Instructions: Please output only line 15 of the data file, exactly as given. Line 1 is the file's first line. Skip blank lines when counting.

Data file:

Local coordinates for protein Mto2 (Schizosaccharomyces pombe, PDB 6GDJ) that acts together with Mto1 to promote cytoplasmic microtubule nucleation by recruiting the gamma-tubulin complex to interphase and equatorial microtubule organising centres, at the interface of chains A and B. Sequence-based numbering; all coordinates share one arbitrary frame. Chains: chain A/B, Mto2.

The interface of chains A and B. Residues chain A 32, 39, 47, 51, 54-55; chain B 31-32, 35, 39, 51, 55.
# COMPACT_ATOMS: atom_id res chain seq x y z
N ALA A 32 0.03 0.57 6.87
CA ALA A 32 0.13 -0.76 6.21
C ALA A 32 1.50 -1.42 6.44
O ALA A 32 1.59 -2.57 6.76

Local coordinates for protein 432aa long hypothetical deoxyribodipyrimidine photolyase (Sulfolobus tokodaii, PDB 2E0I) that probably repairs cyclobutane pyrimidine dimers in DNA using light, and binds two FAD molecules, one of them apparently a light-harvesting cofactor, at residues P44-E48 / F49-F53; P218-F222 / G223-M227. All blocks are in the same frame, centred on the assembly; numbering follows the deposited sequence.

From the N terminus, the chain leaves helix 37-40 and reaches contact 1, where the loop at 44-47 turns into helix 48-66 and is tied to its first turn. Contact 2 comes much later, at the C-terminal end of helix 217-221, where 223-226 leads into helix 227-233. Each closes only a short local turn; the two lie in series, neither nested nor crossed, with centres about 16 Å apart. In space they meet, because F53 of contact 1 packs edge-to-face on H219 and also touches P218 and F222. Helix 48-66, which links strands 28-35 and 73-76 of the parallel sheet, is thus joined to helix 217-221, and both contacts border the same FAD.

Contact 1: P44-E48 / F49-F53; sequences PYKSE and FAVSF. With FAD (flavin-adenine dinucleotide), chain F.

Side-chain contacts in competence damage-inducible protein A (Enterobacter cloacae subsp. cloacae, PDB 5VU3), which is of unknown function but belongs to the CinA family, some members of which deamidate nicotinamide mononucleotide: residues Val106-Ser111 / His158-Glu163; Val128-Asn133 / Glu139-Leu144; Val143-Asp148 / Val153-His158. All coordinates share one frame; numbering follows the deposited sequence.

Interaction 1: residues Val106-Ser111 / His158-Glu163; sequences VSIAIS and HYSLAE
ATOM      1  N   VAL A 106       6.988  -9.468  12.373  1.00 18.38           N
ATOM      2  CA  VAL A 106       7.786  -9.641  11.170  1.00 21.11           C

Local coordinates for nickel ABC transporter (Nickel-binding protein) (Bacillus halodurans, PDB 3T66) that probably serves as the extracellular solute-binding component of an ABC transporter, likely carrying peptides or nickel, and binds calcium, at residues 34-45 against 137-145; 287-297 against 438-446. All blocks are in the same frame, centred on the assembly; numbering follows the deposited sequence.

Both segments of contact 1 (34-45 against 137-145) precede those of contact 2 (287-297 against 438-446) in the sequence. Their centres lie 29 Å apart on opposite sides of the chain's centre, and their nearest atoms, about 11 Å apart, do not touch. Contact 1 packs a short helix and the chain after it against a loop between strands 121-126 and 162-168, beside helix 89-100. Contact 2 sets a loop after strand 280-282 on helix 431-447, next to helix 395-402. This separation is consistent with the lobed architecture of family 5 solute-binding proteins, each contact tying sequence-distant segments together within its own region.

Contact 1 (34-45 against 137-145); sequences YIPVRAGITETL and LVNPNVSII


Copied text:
Local coordinates for nickel ABC transporter (Nickel-binding protein) (Bacillus halodurans, PDB 3T66) that probably serves as the extracellular solute-binding component of an ABC transporter, likely carrying peptides or nickel, and binds calcium, at residues 34-45 against 137-145; 287-297 against 438-446. All blocks are in the same frame, centred on the assembly; numbering follows the deposited sequence.